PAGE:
A contingent from the Lower Columbia Canoe Club runs the Breitenbush River in Oregon at 580 cfs. This video shows only the four drops we stop and scout. The Slot and the Notch are the first two rapids and come early in the run. Miles of fun rapids later we get out and scout the rapid before Woo-Man-Chew and then run it. Only one of our party runs the final big rapid, Woo-Man-Chew. Congrats, Dale.
A group of us caught the Kilchis at a moderate level for a fun day on the river. Level on the nearby Wilson was around 2500 cfs and slowly dropping. The video mostly concentrates on the two class 3 rapids we call Gutter 1 and Gutter 2.
It was a small crowd this year, but we made up for it with lots of excitement on the river and fun back at camp. Not caught on video was the attempt to move a picnic table with a Z-drag. Let’s just say the Forest Service has nothing currently to worry about in terms of losing any picnic tables to us. We need more practice and a better kit. We moved it an inch. Maybe.
There’s nothing like Murray for coming up with new runs. This is a surprising 7.5-mile class 1/2 run sandwiched between much harder runs on the Wind. Scenic, relaxing, a nice change of pace. We ran it at 440 cfs, which was a very nice level. We scraped in just a few places. I think 600 cfs would be ideal. There were two or three class 2’s. Unfortunately, the best one was in a rocky gorge and I didn’t get any footage of it because I was upstream shooting people running the lead-in and didn’t know something much better was around the bend. There is a shot of us coming out of the gorge and if you look upstream, you can see some whitewater. For moving water paddlers, my one caution would be there were several places where the main current ran alongside wood–logs. An unskilled paddler could get in trouble in these spots. Everyone in this video was a class III and above paddler and didn’t have any issues with these logs. There was one spot though where the wood and current were tricky enough that two paddlers portaged it. A big thanks to Murray for putting this on the schedule. An equally big thanks for suggesting we convene for a post-paddle conference at the Backwoods Brewery in Carson. Their appropriately titled Logjam IPA is particularly delicious.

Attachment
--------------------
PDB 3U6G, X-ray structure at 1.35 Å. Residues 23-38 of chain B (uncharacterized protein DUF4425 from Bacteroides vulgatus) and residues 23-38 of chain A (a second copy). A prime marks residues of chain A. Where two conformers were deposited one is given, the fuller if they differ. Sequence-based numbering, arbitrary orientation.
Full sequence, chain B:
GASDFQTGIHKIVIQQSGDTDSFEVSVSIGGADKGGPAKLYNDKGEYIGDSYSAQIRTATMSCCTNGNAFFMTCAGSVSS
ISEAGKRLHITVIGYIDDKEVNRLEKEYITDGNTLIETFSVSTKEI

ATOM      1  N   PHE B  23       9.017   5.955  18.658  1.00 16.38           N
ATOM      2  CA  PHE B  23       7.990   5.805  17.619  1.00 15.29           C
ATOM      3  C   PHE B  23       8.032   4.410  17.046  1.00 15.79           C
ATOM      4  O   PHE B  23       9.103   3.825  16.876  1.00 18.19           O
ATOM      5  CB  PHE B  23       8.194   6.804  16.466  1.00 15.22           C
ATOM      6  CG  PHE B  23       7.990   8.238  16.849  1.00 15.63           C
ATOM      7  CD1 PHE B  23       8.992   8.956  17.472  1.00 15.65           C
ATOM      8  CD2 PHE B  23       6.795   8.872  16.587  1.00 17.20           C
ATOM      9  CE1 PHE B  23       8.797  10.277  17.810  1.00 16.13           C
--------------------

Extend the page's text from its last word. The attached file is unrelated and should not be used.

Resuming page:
This video starts with Karl and John running Cyclops, then the rest of the video consists of runs of Island Rapid on the Dee to Tucker section of the Hood. Folks you’ll see include Eric, Liane, Laurie, Bob, David, Kendall and Jake (in the tandem IK), Ted, and Denny (fresh back from the Grand Canyon). Level was 1075 cfs.
Sixteen of us caught the perfect window. The gate to the Upper Kalama is only open for 6 to 8 weeks during hunting season, so you have to catch it when you can. Rain had fallen the night before, kicking up the gauge for the East Fork of the Lewis (the gauge we use since the Kalama doesn’t have one) to 700 cfs, and the level was nearly perfect. A little more water would have made the surf waves better, but there was still some good ones to be had. Fall was in full glory and the water was mesmerizing with the swirl of alder leaves in its depths. On the trip: Carl, Mike, Greg, Dennis, Ted, Will, Leon, Ken, Kendall, Bill, Terry, Susan, Dee, Otis, Kevin, and myself.
Imagine a beautiful Saturday morning, meaning it does not rain yet and the sun tries to peak between the clouds, and a man, a grown-up man, let’s call him Ted to preserve his identity and protect his family, is going around asking for a skirt because he forgot to wear his this morning. No, this is not Scotland despite the weather but it’s a paddling drama happening right in your backyard, at the put in of the “5-mile bridge to Hanna bridge” run on the Thomas creek. A beautiful run on a forested secluded river. Unfortunately for Ted, nobody had a spare skirt and he had to sit that portage fest.